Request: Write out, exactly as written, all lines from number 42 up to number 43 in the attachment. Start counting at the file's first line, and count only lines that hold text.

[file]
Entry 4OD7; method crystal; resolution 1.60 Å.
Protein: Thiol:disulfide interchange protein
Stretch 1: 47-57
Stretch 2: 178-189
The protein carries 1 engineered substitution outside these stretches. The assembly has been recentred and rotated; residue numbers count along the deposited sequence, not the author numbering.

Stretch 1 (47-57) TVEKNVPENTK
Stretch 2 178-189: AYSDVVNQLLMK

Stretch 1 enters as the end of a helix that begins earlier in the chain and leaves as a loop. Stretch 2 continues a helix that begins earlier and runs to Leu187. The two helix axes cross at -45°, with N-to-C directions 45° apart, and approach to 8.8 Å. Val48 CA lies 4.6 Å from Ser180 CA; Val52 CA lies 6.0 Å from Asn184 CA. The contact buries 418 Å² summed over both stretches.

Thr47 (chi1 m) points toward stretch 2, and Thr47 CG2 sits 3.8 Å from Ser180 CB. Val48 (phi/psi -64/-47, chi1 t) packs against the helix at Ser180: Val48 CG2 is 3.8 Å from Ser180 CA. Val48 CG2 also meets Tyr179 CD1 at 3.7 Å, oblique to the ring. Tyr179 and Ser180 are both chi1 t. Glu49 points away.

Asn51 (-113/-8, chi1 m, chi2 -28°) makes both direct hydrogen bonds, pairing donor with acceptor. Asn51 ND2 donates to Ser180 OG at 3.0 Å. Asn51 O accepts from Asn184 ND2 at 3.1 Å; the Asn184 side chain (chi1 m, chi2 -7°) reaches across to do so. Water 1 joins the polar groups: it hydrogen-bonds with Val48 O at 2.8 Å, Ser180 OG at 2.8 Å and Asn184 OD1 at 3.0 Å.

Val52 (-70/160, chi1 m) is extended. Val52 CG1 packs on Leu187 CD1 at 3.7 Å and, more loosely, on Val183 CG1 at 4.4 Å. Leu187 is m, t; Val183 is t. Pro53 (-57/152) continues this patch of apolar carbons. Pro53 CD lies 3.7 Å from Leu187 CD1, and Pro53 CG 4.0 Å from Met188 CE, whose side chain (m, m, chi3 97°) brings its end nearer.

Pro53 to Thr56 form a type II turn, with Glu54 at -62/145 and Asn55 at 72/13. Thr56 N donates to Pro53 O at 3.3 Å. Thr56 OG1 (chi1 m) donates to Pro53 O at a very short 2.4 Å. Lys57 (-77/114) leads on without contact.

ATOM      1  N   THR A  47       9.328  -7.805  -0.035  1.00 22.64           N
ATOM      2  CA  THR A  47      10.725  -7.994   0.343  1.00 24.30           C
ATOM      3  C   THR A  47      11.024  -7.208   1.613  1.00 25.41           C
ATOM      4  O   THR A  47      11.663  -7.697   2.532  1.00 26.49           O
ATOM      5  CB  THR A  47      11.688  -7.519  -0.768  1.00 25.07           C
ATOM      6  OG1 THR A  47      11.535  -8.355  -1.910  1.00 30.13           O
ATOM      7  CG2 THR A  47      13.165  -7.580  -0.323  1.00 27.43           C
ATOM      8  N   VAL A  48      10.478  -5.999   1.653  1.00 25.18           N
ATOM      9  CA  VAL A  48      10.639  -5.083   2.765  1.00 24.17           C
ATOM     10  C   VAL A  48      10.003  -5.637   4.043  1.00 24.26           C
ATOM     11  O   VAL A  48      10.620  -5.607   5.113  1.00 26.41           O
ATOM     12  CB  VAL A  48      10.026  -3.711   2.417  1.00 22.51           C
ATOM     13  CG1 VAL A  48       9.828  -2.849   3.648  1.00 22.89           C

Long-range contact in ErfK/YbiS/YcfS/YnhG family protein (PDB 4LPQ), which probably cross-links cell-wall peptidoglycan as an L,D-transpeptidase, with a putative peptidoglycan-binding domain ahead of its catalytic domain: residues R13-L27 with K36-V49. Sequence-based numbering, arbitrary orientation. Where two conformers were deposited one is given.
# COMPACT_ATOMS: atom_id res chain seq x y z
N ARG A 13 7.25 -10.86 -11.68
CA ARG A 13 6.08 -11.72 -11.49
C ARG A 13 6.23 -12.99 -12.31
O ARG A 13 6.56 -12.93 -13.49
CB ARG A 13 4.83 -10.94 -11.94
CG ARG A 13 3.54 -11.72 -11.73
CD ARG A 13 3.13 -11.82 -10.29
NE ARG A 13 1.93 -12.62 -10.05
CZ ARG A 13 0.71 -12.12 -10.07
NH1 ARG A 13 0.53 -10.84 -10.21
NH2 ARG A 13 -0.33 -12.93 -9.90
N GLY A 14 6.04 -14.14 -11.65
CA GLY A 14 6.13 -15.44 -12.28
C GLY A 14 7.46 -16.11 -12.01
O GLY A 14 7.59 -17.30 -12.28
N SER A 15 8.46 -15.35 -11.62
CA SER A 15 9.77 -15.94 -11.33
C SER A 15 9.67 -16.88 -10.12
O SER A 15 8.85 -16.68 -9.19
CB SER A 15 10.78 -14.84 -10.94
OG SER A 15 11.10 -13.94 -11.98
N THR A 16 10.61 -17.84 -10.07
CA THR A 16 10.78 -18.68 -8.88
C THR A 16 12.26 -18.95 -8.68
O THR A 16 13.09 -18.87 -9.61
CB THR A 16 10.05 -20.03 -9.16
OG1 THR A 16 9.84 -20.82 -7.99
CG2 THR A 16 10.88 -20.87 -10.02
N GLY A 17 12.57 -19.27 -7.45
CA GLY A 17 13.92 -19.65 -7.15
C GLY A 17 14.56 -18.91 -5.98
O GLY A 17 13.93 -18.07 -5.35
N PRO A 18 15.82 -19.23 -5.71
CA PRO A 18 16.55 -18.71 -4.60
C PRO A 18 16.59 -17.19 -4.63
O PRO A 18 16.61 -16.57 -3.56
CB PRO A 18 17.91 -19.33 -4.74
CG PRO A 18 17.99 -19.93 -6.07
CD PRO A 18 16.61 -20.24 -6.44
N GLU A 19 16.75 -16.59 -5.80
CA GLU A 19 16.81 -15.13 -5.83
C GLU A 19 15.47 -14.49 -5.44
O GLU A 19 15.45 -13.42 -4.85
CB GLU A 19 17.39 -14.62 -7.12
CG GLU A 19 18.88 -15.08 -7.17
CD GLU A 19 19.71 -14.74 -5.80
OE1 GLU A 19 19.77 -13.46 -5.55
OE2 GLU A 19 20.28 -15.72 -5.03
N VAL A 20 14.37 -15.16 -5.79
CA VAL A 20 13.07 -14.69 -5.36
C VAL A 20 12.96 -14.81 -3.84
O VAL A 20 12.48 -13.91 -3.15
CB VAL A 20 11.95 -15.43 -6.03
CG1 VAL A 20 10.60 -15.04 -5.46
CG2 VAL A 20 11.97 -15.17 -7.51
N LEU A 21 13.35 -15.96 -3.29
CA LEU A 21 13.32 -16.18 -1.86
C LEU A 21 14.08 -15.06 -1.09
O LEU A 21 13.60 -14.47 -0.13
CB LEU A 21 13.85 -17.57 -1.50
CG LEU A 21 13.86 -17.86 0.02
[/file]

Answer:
O GLY A 14 7.59 -17.30 -12.28
N SER A 15 8.46 -15.35 -11.62